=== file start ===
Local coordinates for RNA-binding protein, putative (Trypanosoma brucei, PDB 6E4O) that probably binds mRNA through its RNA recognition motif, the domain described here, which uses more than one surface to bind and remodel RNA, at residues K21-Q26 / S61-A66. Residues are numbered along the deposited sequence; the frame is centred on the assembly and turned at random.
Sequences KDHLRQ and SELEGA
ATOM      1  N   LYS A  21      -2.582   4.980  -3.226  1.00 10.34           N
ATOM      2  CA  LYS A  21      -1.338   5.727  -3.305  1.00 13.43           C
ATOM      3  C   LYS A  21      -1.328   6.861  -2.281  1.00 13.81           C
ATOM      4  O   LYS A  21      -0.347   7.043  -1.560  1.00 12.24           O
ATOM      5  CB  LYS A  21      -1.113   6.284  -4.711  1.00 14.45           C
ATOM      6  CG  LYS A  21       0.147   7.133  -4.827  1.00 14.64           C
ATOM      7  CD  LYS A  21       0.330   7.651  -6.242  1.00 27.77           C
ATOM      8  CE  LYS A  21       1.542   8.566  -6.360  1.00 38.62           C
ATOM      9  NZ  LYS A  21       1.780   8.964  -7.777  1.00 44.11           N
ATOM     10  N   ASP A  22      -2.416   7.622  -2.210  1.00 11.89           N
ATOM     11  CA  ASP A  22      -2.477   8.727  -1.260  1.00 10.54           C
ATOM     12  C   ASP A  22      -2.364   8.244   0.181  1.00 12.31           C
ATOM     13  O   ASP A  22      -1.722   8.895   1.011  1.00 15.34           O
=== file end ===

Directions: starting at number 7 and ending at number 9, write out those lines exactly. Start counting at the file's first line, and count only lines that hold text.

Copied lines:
ATOM      5  CB  LYS A  21      -1.113   6.284  -4.711  1.00 14.45           C
ATOM      6  CG  LYS A  21       0.147   7.133  -4.827  1.00 14.64           C
ATOM      7  CD  LYS A  21       0.330   7.651  -6.242  1.00 27.77           C